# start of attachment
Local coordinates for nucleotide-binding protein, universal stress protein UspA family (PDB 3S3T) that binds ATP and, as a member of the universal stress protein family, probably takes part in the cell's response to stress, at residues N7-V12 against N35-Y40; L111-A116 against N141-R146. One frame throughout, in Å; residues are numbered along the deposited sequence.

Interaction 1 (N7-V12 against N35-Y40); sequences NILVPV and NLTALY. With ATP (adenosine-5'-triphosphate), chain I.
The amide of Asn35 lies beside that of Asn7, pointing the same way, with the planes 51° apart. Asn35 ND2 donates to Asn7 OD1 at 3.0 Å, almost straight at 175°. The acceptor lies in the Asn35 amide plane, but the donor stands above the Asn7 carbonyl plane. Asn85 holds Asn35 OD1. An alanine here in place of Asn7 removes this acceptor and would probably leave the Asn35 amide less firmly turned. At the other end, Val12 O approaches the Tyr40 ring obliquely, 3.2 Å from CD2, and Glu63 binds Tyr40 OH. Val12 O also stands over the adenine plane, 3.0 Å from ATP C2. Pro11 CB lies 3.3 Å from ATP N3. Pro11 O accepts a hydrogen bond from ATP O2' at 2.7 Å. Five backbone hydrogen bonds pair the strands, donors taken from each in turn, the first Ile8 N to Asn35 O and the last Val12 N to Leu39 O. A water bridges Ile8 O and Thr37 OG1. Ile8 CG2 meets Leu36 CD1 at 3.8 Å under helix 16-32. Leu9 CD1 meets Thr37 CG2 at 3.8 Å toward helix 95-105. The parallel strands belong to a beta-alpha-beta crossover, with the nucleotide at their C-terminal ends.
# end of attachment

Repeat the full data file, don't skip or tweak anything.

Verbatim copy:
Local coordinates for nucleotide-binding protein, universal stress protein UspA family (PDB 3S3T) that binds ATP and, as a member of the universal stress protein family, probably takes part in the cell's response to stress, at residues N7-V12 against N35-Y40; L111-A116 against N141-R146. One frame throughout, in Å; residues are numbered along the deposited sequence.

Interaction 1 (N7-V12 against N35-Y40); sequences NILVPV and NLTALY. With ATP (adenosine-5'-triphosphate), chain I.
The amide of Asn35 lies beside that of Asn7, pointing the same way, with the planes 51° apart. Asn35 ND2 donates to Asn7 OD1 at 3.0 Å, almost straight at 175°. The acceptor lies in the Asn35 amide plane, but the donor stands above the Asn7 carbonyl plane. Asn85 holds Asn35 OD1. An alanine here in place of Asn7 removes this acceptor and would probably leave the Asn35 amide less firmly turned. At the other end, Val12 O approaches the Tyr40 ring obliquely, 3.2 Å from CD2, and Glu63 binds Tyr40 OH. Val12 O also stands over the adenine plane, 3.0 Å from ATP C2. Pro11 CB lies 3.3 Å from ATP N3. Pro11 O accepts a hydrogen bond from ATP O2' at 2.7 Å. Five backbone hydrogen bonds pair the strands, donors taken from each in turn, the first Ile8 N to Asn35 O and the last Val12 N to Leu39 O. A water bridges Ile8 O and Thr37 OG1. Ile8 CG2 meets Leu36 CD1 at 3.8 Å under helix 16-32. Leu9 CD1 meets Thr37 CG2 at 3.8 Å toward helix 95-105. The parallel strands belong to a beta-alpha-beta crossover, with the nucleotide at their C-terminal ends.